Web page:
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Against Homophobia

March 29, 2012 – During the era of American slavery, it was not uncommon for religious slave-owners to attempt to find justification for their practice in the pages of Scripture.  So they tended to appeal to the biblical guidelines for the master-slave relationship (Lev. 25-26) and the apostolic exhortations of obedience (Eph. 6:5-6; Col. 3:22, etc.) as grounds for a practice which was, at its core, entirely antithetical to the ethos of Scripture.
Later, after slavery came to its predestined end in this country, the general feelings of racial prejudice continued (in both North and South) and this prejudice too was vindicated, it was felt, through an appeal to divine authority.  The most obvious example of this perceived biblical sanction for racial prejudice is the (lingering) disapproval of interracial marriage on the supposed grounds that the Bible forbids it.  Appeal in this instance is made to such passages as Genesis 26:34-35, where Esau, the son of Isaac and Rebekah marries two Hittite women who are a cause of grief to his parents, as well as Ezra 10, where marriages to foreign women are repented of as sinful.  It should not be necessary to point out the sinfulness of these marriages and others consisted not so much in their interracial nature as in their inter-faith nature, as is evidenced by the blessed marriage of Moses to an Egyptian woman, described in Numbers 12.
Nevertheless, these examples illustrate the tendency of Christians to attempt to justify sinful social practices through an appeal to Scripture.  I fear many of us are guilty of a similar context-challenged prejudice when it comes to our attitude towards homosexuality.  Do not misunderstand me: I am not condoning the practice of homosexuality.  Homosexuality, like all sexual perversions, is a sin (Lev. 18:11; Rom. 1:26-27; I Cor. 6:9; I Tim. 1:10).  This is not the first time that I have affirmed this principle (see The Growing Approval of Homosexuality) nor is it likely to be the last.  Still, it is the biblical testimony to the sinfulness of homosexuality that too often becomes the basis for supremely un-biblical attitudes towards individual homosexuals: attitudes which too much characterize our churches, in both pulpit and pew.
It is scintillatingly easy for the natural disgust many of us feel at the thought of homosexual intercourse to become a disgust with a particular homosexual person.  But while it is good for our natures to rebel against that which is unnatural, we must not give way to feelings of superiority on the strength of that rebellion.  We would do well to remember that our holy God is disgusted at all sins, even our more “natural” ones.  It is tempting to justify our resulting homophobia through an appeal to Scripture’s prohibition of homosexuality, just as our parents and grandparents attempted to root their prejudices in the same authoritative soil.  We must not.  Surely we can stand firm on the Scriptural characterization of homosexuality as a sin without giving way to homophobia.  We are able to do it with all of our own sins: I understand that pride is a sin, but I do not avert my gaze from those who are proud.  I believe that sloth is sinful but I don’t try to justify a hatred of lazy people.  Rage is also condemned in the Bible, but I still associate with people who have anger-management problems.  Lust is a threat to many of us, but we still walk lovingly with those afflicted by it.  We must learn to think of homosexuality in the same way.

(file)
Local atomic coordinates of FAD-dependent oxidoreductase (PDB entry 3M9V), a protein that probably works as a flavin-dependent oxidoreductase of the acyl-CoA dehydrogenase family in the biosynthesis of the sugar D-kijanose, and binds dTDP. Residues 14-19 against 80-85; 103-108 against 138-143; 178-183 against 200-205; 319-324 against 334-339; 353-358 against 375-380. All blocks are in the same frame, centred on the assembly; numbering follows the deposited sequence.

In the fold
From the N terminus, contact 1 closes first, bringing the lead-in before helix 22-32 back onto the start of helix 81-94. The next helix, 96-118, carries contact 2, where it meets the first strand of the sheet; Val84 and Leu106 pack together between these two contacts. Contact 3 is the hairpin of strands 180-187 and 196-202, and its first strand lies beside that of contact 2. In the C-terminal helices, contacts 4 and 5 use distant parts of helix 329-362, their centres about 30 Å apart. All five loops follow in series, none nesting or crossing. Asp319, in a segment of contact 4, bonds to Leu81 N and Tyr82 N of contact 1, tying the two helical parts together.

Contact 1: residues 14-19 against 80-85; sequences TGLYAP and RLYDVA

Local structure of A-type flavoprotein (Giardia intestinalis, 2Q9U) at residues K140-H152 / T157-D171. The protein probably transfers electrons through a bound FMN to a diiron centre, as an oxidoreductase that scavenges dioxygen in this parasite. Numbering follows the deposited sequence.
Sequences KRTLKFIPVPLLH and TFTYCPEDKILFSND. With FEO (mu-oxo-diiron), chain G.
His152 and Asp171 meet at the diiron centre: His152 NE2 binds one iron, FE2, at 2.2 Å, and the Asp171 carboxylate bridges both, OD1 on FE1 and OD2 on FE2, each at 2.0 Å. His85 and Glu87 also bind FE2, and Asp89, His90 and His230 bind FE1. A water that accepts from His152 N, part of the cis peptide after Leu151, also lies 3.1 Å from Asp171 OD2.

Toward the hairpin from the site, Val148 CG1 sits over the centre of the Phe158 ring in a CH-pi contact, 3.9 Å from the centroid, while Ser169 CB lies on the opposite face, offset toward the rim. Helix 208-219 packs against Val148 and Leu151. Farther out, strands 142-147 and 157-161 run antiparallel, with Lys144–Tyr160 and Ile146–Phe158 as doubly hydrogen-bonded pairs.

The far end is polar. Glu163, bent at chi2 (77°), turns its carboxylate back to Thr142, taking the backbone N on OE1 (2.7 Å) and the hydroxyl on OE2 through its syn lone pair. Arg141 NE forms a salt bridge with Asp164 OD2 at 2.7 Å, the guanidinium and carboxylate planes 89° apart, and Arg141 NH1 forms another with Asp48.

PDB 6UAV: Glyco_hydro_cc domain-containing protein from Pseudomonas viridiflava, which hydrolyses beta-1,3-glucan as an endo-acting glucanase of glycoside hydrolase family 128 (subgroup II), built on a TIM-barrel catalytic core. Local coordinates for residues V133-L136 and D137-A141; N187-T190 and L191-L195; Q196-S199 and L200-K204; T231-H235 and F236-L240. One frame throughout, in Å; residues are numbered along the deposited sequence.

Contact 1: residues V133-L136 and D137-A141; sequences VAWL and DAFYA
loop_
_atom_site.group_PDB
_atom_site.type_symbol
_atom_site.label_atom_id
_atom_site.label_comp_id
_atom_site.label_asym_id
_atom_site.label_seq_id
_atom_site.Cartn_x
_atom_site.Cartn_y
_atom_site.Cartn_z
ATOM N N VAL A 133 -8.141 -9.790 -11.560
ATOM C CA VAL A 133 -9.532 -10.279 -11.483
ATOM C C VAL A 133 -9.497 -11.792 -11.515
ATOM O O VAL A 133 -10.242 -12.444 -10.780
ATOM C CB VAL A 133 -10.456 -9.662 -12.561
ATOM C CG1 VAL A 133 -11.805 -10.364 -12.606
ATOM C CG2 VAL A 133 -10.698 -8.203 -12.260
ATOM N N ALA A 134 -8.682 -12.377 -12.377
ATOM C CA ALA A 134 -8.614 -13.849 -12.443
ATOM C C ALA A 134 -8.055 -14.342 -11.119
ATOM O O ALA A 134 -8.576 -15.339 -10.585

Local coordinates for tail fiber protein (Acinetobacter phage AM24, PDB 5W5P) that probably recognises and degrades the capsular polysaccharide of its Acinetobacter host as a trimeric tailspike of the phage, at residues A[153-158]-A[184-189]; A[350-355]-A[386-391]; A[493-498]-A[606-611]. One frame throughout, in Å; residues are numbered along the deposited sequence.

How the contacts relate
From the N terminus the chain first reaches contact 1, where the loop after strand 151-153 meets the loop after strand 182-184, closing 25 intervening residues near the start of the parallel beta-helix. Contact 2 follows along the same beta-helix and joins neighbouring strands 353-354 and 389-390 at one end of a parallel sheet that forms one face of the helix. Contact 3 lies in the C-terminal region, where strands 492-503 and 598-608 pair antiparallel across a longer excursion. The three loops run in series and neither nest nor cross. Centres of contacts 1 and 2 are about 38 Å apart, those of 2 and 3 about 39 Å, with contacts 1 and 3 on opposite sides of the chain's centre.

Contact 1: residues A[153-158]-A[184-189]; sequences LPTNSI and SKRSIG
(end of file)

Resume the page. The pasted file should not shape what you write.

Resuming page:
There are other issues involved here, I know.  The other sins mentioned above have not become the rallying cry of an entire movement in our culture, like homosexuality.  The homosexual movement seeks to establish itself as a viable subculture, with intrinsic rights and privileges as such, and as such, it needs to be opposed.  Still, we must develop a plan for standing firm against the societally destructive aspects of the homosexual agenda without becoming mired in opposition to homosexuals themselves.  After all, isn’t it possible that this whole movement has arisen as a result of the marginalization of homosexuals in our culture for the last two hundred years?  Perhaps, if churches and individual Christians had embraced homosexuals and walked with them in the power of the Gospel and the Holy Spirit rather than ostracizing them, this movement would never have been felt necessary.  But it’s not too late.  God is gracious to all his sinful people, whether gay or straight.  If we repent and start rebuilding the bridges to the homosexual community, God will forgive us for burning them down to begin with and he will give us the power to communicate his forgiveness to those in that community as well.

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